Woof vs Oof - What's the difference?

woof | oof |


As nouns the difference between woof and oof

is that woof is the set of yarns placed crosswise in a loom, interlaced with the warp, carried by the shuttle or woof can be the sound a dog makes when barking while oof is money.

As interjections the difference between woof and oof

is that woof is (humorous) expression of strong physical attraction for someone while oof is a sound mimicking the loss of air, as if someone's solar plexus had just been struck.

As a verb woof

is to make a woofing sound.

As an acronym woof

is (marketing) well off older folks.

woof

English

Etymology 1

From (etyl) oof, owf, from (etyl) , from Proto-Germanic *webanan'' (to weave), from Proto-Indo-European ''*webh-''/''*wobh- (to weave, to lace together).

Noun

(en noun)
  • the set of yarns placed crosswise in a loom, interlaced with the warp, carried by the shuttle.
  • A fabric; the texture of a fabric.
  • :* {{quote-book
  • , year=1803 , year_published=2008 , edition= , editor= , author=Earsmus Darwin , title=The Temple of Nature , chapter= citation , genre= , publisher=The Gutenberg Project , isbn= , page= , passage=O'er her fine waist the purfled woof descends; }}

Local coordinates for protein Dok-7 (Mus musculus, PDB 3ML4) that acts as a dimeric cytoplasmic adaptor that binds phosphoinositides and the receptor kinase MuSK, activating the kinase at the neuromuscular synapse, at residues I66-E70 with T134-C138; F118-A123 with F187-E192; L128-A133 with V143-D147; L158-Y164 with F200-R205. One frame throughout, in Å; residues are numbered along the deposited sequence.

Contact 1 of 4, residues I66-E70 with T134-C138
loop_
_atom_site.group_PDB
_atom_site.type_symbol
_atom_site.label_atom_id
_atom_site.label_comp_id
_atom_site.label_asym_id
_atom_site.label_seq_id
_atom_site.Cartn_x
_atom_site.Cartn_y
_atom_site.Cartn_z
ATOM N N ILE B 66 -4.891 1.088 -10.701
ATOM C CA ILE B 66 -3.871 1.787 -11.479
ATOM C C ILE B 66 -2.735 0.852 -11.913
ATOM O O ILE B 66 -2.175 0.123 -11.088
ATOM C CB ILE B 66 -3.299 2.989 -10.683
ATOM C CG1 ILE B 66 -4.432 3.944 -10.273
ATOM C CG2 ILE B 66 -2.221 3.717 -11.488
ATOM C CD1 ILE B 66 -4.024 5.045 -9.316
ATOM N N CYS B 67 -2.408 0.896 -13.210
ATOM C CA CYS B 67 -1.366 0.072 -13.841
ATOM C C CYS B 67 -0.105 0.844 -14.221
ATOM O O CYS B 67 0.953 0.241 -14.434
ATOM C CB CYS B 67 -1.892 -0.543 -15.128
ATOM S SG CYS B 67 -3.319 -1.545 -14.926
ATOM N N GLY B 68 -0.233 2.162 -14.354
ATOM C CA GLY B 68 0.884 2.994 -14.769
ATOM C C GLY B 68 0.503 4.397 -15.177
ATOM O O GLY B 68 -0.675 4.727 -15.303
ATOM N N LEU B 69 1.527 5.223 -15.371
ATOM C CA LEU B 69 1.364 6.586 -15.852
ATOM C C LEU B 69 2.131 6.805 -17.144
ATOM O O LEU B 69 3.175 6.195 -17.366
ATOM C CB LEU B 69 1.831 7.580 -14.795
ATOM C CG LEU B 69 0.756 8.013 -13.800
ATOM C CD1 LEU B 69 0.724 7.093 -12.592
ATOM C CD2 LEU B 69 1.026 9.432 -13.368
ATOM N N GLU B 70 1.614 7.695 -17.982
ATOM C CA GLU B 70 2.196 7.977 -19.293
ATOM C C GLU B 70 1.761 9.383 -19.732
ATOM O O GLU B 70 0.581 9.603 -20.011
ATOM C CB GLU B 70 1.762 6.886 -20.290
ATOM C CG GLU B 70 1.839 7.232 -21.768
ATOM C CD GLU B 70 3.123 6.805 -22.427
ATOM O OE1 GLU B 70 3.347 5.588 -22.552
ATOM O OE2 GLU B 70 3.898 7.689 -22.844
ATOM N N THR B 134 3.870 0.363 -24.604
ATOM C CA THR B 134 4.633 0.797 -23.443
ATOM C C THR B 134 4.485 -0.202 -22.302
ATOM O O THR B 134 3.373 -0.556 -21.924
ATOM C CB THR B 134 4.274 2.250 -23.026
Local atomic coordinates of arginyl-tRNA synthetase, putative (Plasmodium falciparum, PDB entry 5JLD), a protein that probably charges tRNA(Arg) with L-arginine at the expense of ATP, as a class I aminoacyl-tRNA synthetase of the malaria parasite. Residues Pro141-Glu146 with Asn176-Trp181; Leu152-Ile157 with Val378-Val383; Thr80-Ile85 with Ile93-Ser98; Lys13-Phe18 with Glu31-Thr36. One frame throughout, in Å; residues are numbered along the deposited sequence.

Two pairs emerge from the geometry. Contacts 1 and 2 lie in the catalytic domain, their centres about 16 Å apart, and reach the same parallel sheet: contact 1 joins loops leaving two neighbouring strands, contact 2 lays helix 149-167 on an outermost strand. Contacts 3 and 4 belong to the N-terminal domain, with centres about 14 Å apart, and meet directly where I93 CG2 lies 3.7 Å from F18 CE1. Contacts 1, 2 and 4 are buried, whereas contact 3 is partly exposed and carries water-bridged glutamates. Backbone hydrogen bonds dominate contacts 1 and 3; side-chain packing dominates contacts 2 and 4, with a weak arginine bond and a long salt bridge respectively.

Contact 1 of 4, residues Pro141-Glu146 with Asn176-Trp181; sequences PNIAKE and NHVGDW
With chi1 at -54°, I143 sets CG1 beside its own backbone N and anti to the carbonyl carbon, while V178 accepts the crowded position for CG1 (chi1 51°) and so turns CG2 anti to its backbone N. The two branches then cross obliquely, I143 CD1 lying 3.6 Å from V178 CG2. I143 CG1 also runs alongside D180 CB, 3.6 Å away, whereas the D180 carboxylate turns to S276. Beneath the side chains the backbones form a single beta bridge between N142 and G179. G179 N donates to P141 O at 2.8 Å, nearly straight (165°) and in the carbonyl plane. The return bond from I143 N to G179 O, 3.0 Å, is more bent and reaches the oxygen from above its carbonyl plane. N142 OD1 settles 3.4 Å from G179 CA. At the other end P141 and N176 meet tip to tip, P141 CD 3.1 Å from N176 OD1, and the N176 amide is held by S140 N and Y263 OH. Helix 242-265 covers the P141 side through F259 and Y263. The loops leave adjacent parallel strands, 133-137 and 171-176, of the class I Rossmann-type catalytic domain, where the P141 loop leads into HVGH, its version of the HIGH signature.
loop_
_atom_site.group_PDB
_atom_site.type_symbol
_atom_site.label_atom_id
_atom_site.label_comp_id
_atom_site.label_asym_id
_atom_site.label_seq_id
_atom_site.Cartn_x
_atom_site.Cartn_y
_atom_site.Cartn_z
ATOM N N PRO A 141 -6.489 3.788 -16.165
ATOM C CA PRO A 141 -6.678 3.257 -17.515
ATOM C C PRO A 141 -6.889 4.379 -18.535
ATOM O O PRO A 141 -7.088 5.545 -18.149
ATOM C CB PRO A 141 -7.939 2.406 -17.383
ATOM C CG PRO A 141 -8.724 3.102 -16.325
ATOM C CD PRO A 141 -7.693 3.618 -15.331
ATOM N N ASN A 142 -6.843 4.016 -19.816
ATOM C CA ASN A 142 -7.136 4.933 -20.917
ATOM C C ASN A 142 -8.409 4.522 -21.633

Synonyms
    * (crosswise thread or yarn) weft

    Etymology 2

    Onomatopoeic.

    Noun

    (en noun)
  • The sound a dog makes when barking.
  • Coordinate terms
    * (sound of a dog) bark, bow wow, growl, howl, snarl, whimper, whine, yap, yelp, yip

    Interjection

    (en interjection)
  • (humorous) Expression of strong physical attraction for someone.
  • Verb

    (en verb)
  • To make a woofing sound
  • Etymology 3

    Acronym

    (Acronym) (head)
  • (marketing) Well Off Older Folks
  • (agriculture) Work on organic farm
  • English onomatopoeias ----

    oof

    English

    Etymology 1

    (onomatopoeia)

    Interjection

    (en interjection)
  • A sound mimicking the loss of air, as if someone's solar plexus had just been struck.
  • Etymology 2

    From (ooftish) or possibly connected with (etyl)

    Noun

    (-)
  • Money.
  • * 1888 , , Colonel Quaritch V.C. ( archive.org ebook), page 232:
  • “Oh,” Johnnie was saying, “so Quest is his name, is it, and he lives in a city called Boisingham, does he? Is he an oof bird?” (rich)
    “Rather,” answered the Tiger, “if only one can make the dollars run, but he's a nasty mean boy, he is.
  • * 1911–1912 , published 1916, , The World For Sale , book 2, chapter 10 ( Gutenberg ebook], [http://www.archive.org/details/worldforsaleano00parkgoog archive.org ebook):
  • What's he after? Oof—oof—oof , that's what he's after. He's for his own pocket, he's for being boss of all the woolly West. He's after keeping us poor and making himself rich.
    Derived terms
    * oof-bird * oofless * oofy

    Anagrams

    * foo English onomatopoeias